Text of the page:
May 17, 2022 Updated 8:27 A.M. ET
TALLAHASSEE (FLV) – Gov. Ron DeSantis said Monday that Florida may take control of Disney’s Reedy Creek Improvement District instead of local governments absorbing the jurisdiction.
The 1967 Reedy Creek Improvement Act allows Disney to govern itself in Walt Disney World on things like building codes, zoning, and electricity. Florida lawmakers passed a law to dissolve the district on June 1st, 2023.
Disney has about $1 billion in debt. State law said “all assets and liabilities of a dissolved independent
special district are transferred to the local general-purpose government.”
“Even though there are ways where you could potentially have local communities absorb jurisdiction over Disney, after seeing them threatening to raise taxes on their citizens, we are not going to be in a situation where we’re just going to be giving them locally control,” DeSantis said.
“More likely that the state will simply assume control and make sure that we’re able to impose the law and make sure we’re collecting the taxes.”
DeSantis said he would rather have the state assume control instead of local governments potentially raising taxes on residents.
“I’m worried that they would use that as a pretext to raise taxes on people when that’s what they would want to do anyways, and then try to blame Reedy Creek, so we’re not going to give him that opportunity,” DeSantis said.
DeSantis has repeatedly said that local residents will not take on more taxes once the district is dissolved. He has reiterated that Disney will pay its “fair share” of taxes. The Governor said he would work with state lawmakers after the November election on some proposals to ensure residents do not pay more taxes.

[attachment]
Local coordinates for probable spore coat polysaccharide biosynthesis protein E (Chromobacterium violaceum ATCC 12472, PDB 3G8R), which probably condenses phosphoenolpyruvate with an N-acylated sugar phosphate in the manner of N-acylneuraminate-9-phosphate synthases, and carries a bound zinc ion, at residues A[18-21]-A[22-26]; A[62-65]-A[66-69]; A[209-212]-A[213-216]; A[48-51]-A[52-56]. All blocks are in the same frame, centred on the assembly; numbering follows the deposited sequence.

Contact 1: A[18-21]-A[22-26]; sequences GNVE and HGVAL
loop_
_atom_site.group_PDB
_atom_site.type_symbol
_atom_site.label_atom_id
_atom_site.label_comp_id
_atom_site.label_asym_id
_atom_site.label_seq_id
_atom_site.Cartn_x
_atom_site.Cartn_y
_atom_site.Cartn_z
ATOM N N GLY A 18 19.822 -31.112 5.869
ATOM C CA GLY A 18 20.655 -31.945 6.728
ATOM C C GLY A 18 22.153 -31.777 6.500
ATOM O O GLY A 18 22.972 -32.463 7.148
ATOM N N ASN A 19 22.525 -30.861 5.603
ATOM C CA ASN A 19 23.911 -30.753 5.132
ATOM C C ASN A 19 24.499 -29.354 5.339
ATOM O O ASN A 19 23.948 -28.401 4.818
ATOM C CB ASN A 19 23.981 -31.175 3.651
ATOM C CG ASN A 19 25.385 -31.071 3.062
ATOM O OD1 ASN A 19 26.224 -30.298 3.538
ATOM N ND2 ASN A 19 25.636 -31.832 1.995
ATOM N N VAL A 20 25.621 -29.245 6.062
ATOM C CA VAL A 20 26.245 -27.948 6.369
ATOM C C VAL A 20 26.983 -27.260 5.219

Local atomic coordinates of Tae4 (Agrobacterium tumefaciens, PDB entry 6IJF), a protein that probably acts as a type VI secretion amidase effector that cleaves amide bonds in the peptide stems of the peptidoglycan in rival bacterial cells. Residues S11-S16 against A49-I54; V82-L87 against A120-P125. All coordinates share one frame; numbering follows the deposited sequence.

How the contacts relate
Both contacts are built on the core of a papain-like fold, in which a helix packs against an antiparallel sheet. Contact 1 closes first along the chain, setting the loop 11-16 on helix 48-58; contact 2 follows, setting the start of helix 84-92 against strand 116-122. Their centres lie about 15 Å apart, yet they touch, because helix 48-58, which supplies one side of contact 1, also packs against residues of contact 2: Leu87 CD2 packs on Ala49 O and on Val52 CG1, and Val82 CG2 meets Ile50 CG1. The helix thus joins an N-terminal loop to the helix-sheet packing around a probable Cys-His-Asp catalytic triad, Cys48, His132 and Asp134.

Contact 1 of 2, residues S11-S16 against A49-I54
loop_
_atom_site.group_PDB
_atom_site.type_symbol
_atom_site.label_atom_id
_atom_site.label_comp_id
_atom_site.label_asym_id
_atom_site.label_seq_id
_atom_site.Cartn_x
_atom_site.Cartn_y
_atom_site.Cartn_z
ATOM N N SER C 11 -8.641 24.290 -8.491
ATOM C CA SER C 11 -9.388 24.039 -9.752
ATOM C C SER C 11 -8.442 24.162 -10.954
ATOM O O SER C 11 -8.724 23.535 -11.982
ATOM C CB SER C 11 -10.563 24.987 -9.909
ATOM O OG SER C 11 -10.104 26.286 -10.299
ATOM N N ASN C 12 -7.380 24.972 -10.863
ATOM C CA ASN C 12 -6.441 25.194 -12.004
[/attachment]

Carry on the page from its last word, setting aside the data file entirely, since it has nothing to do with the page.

“Don’t worry about that,” DeSantis said. “The debts will absolutely be paid and you will see that we’re working on some proposals. I think we’ve got pretty much what we want to do.”
DeSantis and Republican lawmakers called for Disney’s special district to be dissolved after the California-based company vowed to “repeal” the state’s Parental Rights in Education Act.
Left-wing activists have dubbed the legislation the “Don’t Say Gay Bill.” The act provides parents more access to information to their children’s personal education experience and prevent children from Pre-K through 3rd grade from being taught about gender and sexual identity.
The bill does not only affect the Reedy Creek Improvement District. There are six special districts, including Reedy Creek, that are unconstitutional because they were established before Florida’s Constitution in 1968. These improvement districts can return to the legislature with updates to become reestablished.
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